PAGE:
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    'Staff publications' is the digital repository of Wageningen University & Research

    'Staff publications' contains references to publications authored by Wageningen University staff from 1976 onward.

    Publications authored by the staff of the Research Institutes are available from 1995 onwards.

    Full text documents are added when available. The database is updated daily and currently holds about 240,000 items, of which 72,000 in open access.

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Record number 340951
Title Adoption of terraces in the Peruvian Andes
Author(s) Posthumus, H.
Source Wageningen : Wageningen University (Tropical resource management papers no. 72) - ISBN 9789067549578 - 202
Department(s) Land Degradation and Development
Publication type Book aimed at a professional audience
Publication year 2005
Keyword(s) erosie - erosiebestrijding - erosiegevoeligheid - terrassen - terrassering - adaptatie - peru - economie - andes - erosion - erosion control - erodibility - terraces - terracing - adaptation - peru - economics - andes
Categories Erosion / Soil Science (General)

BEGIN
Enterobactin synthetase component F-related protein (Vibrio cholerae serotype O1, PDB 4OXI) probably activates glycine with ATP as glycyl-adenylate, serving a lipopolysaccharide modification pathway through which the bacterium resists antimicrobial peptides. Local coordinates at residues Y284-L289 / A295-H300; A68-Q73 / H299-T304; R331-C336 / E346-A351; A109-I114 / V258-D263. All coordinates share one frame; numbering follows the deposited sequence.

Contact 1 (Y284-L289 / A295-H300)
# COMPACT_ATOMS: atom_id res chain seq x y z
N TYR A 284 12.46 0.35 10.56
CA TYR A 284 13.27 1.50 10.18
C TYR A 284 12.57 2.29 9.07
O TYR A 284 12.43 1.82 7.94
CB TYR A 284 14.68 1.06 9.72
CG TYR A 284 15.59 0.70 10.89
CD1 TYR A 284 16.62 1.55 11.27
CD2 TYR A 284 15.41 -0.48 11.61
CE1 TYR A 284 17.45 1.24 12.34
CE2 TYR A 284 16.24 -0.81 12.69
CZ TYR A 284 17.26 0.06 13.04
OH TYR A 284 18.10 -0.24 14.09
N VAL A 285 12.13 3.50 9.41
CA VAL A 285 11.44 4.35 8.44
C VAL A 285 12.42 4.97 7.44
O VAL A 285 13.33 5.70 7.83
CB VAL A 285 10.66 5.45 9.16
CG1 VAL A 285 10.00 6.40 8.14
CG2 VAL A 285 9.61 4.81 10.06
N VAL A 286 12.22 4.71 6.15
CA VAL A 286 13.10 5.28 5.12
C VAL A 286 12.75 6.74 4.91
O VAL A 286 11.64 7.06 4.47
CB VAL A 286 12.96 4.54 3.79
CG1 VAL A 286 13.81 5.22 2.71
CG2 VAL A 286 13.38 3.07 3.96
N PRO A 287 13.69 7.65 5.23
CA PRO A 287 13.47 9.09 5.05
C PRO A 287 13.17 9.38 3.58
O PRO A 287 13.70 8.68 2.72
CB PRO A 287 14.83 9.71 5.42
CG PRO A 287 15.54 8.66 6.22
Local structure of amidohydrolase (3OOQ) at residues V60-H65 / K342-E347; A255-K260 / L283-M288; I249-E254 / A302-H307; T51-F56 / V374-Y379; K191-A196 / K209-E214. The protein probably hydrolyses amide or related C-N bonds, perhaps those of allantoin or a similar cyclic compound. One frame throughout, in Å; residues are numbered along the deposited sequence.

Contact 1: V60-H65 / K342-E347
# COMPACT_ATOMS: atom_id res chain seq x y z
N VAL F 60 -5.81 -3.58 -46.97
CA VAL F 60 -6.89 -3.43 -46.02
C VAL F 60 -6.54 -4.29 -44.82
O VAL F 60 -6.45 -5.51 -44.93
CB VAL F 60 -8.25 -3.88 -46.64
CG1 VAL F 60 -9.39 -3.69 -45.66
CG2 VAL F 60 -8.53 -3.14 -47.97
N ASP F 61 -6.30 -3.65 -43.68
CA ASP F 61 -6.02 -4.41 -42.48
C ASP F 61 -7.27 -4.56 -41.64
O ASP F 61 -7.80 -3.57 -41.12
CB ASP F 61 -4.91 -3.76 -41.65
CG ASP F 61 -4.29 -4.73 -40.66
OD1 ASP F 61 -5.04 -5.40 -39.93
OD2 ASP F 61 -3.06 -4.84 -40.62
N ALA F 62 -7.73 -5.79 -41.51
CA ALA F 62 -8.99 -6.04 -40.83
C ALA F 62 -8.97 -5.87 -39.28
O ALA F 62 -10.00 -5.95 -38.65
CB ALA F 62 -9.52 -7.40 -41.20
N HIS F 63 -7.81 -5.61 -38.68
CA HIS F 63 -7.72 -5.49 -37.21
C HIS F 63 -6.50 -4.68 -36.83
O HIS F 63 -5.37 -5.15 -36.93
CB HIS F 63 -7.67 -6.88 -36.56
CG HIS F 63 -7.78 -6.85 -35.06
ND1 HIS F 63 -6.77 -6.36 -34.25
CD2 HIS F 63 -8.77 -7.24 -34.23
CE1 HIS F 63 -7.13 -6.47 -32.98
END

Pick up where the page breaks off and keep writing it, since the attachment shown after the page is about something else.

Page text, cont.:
Abstract Soil erosion is a serious constraint for agriculture and rural development in developing countries. Many efforts are made to promote soil and water conservation (SWC) among farm households. However, adoption of SWC practices is often disappointing. This thesis analyses the benefits of terraces and the adoption behaviour of farm households in the Peruvian Andes. The main beneficial effect of terraces is the increased water availability in the soils. However, terraces will only result in increased production if it is combined with intensified crop management or with crops of high market value. Whether terraces are financially attractive for farmers depends mainly on their personal opportunity cost of labour. Incentives though only slightly increase the profitability of terraces. The decision to participate in a SWC-oriented programme plays a key role in the adoption process. Programmes with a top-down approach have a strong influence on the adoption decision. Participants of these programmes installed SWC practices on the rainfed and degraded fields with steep slopes that are used for extensive agriculture or pasture. Participants of a participatory programme have more individual control on the adoption decision, and they installed terraces on the less degraded fields in order to intensify agricultural production. Production functions revealed that terraces do not result in a significant increase of agricultural output at household level, but labour productivity did increase. Terraces have the potential to increase agricultural production and factor productivity, but whether this is of interest of a farm household, depends on the existing markets. Therefore, programmes have to take into account the scarcity of production factors and the opportunities at local markets. As conditions differ per region, SWC interventions should be decentralised.
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